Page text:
Saturday, June 4, 2016


Here I am at that crossroads. You know the one. It is that genealogy crossroads that has signs pointed toward the Wrights, the Tolsdorfs, the Grissos, the Bordens, etc. Recently, I have been consumed with the DeHarts. This worked out well because I could share a journal written by my aunt in 1988. The reason this worked so well was because I could schedule posts while on the road moving from winter residence to summer residence. Once I am settled back down, which way will I go?

Let's talk Grissos today.  This is my mother's father's side of the family. Mother, Mary Louise Grisso Wright. Her father, Bert Roscoe Grisso.

As I have mentioned before, my interest in family history was originally piqued by my Great Grandma Estella Smith. Then, came a special day in about 1972 when her son-in-law, my grandfather, spent an afternoon telling me about his heritage. After that day with Bert Grisso, I wanted to learn more about these ancestors who everyone thought came from Italy. Through my own family research and many others interested in the Grisso name, we have learned that the Grissos did not come from Italy, but some cousins just refuse to let that go. What is true is that three Grisso brothers left Virginia along with their wives, who were all Grubb sisters. They settled for a time in Tennessee, but eventually made their way to northern Arkansas around 1842-1844.  Most of the Grisso brother's siblings stayed in Virginia. (There is much to be written on the Grisso line in the future.)

In the 1970's, one of my dearest Grisso cousins read about a place in Seminole, Oklahoma called The Grisso Mansion. She was always curious about the place. Who were these Grissos? Were they relatives? Are we rich?

Sometime in the past 10 years or so, another aunt passed on to me part of a document written and complied by a couple of Grisso descendants of Mathias Grisso. This was not the whole document just part of it. It took me many long hours to decipher and understand these pages.  It might have been easier if I would have had the whole document.  It might have been much easier if every generation didn't need to name their Grisso sons, George or William. I know this is a common complaint among genealogists. I wish I could trade a George for a Henry or a William for a Charles. What names would you like to trade? Oops, digressing.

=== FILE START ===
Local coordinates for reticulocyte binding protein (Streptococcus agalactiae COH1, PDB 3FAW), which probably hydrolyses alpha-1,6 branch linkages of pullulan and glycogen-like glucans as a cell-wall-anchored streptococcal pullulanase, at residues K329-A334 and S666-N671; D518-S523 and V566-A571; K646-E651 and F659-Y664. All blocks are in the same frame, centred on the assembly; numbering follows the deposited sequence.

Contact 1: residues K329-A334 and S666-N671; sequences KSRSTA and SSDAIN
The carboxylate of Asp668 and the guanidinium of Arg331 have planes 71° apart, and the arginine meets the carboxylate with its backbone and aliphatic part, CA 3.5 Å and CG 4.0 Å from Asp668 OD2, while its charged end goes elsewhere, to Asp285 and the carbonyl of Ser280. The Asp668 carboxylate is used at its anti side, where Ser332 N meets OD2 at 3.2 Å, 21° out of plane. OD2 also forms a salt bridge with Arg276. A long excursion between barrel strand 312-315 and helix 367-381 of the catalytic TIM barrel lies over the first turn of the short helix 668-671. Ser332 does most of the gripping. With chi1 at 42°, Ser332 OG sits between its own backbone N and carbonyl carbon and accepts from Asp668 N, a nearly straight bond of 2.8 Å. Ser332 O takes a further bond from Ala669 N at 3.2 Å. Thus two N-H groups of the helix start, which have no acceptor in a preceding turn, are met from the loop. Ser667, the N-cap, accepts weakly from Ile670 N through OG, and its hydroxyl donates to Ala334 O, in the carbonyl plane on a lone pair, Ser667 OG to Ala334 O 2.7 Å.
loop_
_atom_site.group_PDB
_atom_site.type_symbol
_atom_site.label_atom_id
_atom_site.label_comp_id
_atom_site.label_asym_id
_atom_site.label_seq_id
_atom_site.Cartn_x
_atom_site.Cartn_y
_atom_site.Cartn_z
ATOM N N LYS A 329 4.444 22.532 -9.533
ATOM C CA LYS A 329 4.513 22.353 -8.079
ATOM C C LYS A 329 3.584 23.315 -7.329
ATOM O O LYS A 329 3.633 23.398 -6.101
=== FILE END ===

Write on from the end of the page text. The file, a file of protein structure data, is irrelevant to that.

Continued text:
I have been on the trail of that completed volume of The Grisso Family book for many years. I have come close to finding it a few times. I exchanged emails with one of the authors who said there were no more good copies. I exchanged emails with a very gifted Grisso genealogist who had the book on C.D. Unfortunately, I did not receive the C.D. due to his untimely death. Somewhere through the years, I have learned that copies of this book exist in several libraries where Grissos have lived. There is a copy in Salt Lake City as well as libraries in Virginia, Ohio, Arkansas, and Seminole, Oklahoma.

Now, Seminole, Oklahoma is where the Grisso Mansion is located.  AND there is a copy of The Grisso Family in the local library. This definitely has to be a stop on our summer migration route. It really isn't too far out of the way.

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